Not everyone’s satisfied with TVs, projectors, and computer monitors as the be-all end-all of multimedia. Last week, these people converged in Los Angeles for the first annual Immersive Tech Summit. What is immersive technology, exactly? From what I could tell, it was a lot of augmented reality, virtual reality, and audio-visual installations that most consumers can’t afford, like this 50-foot dome-shaped theater. Read on for more scenes from this wild side of tech.
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Immersion is talking up the fact that its VibeTonz software — which allows the user to create personalized haptic effects — is shipped on one of the hottest new cellular phone in Korea right now, the Samsung Haptic 2. The device, which began shipping in late September, has already sold some 75,000 units in the first three weeks of release.
Of course, haptics is nothing new in cell phones. The simple act of the phone vibrating when a call or message is received is the most recognizable form of the technology. However, here Immersion is taking this one step further.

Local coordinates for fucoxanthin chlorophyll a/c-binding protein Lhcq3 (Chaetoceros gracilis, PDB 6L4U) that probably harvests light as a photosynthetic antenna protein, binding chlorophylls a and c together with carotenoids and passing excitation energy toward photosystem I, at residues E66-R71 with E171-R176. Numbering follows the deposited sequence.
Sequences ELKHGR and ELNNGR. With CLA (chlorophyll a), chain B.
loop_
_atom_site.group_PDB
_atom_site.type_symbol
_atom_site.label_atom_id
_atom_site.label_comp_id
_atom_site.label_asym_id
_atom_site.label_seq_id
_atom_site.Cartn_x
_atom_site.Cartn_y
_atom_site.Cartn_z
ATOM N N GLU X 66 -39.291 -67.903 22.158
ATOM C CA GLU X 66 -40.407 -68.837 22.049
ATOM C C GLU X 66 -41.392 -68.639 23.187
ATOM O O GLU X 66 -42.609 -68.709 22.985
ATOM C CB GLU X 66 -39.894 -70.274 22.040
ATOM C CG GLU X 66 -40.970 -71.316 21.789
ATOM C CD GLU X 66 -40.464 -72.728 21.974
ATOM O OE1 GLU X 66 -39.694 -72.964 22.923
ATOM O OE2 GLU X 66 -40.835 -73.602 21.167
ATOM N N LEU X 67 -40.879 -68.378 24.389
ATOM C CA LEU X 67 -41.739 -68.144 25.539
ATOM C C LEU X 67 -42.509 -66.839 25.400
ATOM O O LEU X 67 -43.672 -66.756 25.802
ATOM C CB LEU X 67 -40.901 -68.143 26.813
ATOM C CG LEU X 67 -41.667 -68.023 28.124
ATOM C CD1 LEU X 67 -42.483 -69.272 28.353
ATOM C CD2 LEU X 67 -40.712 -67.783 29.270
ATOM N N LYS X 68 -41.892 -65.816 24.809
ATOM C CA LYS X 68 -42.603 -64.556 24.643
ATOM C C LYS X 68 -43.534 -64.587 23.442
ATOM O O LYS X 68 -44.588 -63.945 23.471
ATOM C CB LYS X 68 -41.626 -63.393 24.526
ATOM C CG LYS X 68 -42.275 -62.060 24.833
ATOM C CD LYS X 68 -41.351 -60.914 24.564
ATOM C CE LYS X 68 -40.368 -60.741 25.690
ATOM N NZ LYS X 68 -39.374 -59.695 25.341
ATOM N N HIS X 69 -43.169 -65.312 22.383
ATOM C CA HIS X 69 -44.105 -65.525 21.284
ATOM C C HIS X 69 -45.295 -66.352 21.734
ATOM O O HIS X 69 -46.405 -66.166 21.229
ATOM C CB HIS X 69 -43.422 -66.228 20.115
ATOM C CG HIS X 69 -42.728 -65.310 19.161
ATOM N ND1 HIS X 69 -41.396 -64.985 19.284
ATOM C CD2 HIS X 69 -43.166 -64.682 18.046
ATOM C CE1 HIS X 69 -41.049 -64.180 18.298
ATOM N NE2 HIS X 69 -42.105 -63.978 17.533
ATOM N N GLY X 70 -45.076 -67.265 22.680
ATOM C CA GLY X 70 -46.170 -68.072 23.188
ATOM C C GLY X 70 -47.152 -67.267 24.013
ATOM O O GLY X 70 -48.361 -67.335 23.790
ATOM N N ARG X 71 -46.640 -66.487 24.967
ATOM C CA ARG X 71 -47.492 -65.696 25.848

Instead of the simple buzz-buzz, users would be able to create personalized effects which then could be applied to various events. For example, a text message could have its own distinctive buzz, while various phone calls could have different types of rings. Think of them as ringtones you can’t hear. (Hmm, i wonder where they got the product name from.)
Other methods of use in the mobile space are for mobile gaming, giving game developers the option to build in haptics to their titles, and tactile responses to touchscreen, keypad, and button presses. Users would have control over these effects through a graphical user interface.
While VibeTonz has made it into other phones — 30 million according to Immersion — the Haptic 2 marks the first time that users have actually had personalization options. The company’s mobile chief Craig Vachon says user-defined haptics are “a step toward a completely new type of user-generated content.”
Personalization is a hot thing as of late, and this certainly seems interesting. While all our phones buzz, actually having the capability to customize them is pretty nifty. It would alleviate the need to check your phone every time it vibrates, because you will know before you even reach in your pocket if its worth it to look or not.